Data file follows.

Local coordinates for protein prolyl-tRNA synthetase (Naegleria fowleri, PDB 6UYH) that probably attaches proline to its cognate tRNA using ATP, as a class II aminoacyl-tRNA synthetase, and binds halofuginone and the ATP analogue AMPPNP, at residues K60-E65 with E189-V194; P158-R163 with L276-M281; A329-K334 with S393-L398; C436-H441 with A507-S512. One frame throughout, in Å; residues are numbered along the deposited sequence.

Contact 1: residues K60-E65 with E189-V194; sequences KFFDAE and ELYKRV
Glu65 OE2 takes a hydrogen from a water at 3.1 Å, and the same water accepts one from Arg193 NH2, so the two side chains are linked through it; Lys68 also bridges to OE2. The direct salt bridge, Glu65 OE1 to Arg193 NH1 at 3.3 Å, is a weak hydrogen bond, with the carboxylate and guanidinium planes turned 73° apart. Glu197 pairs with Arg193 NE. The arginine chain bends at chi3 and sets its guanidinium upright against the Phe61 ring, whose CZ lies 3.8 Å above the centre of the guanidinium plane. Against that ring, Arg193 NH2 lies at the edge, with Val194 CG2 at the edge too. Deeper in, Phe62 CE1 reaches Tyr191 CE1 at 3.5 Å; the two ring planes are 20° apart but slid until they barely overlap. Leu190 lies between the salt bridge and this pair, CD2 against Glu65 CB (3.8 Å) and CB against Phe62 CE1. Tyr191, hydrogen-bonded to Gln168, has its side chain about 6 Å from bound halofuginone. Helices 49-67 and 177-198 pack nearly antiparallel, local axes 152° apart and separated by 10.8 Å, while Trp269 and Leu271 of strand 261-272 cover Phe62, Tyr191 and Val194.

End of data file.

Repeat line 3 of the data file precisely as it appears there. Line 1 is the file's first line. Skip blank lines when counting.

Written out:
Glu65 OE2 takes a hydrogen from a water at 3.1 Å, and the same water accepts one from Arg193 NH2, so the two side chains are linked through it; Lys68 also bridges to OE2. The direct salt bridge, Glu65 OE1 to Arg193 NH1 at 3.3 Å, is a weak hydrogen bond, with the carboxylate and guanidinium planes turned 73° apart. Glu197 pairs with Arg193 NE. The arginine chain bends at chi3 and sets its guanidinium upright against the Phe61 ring, whose CZ lies 3.8 Å above the centre of the guanidinium plane. Against that ring, Arg193 NH2 lies at the edge, with Val194 CG2 at the edge too. Deeper in, Phe62 CE1 reaches Tyr191 CE1 at 3.5 Å; the two ring planes are 20° apart but slid until they barely overlap. Leu190 lies between the salt bridge and this pair, CD2 against Glu65 CB (3.8 Å) and CB against Phe62 CE1. Tyr191, hydrogen-bonded to Gln168, has its side chain about 6 Å from bound halofuginone. Helices 49-67 and 177-198 pack nearly antiparallel, local axes 152° apart and separated by 10.8 Å, while Trp269 and Leu271 of strand 261-272 cover Phe62, Tyr191 and Val194.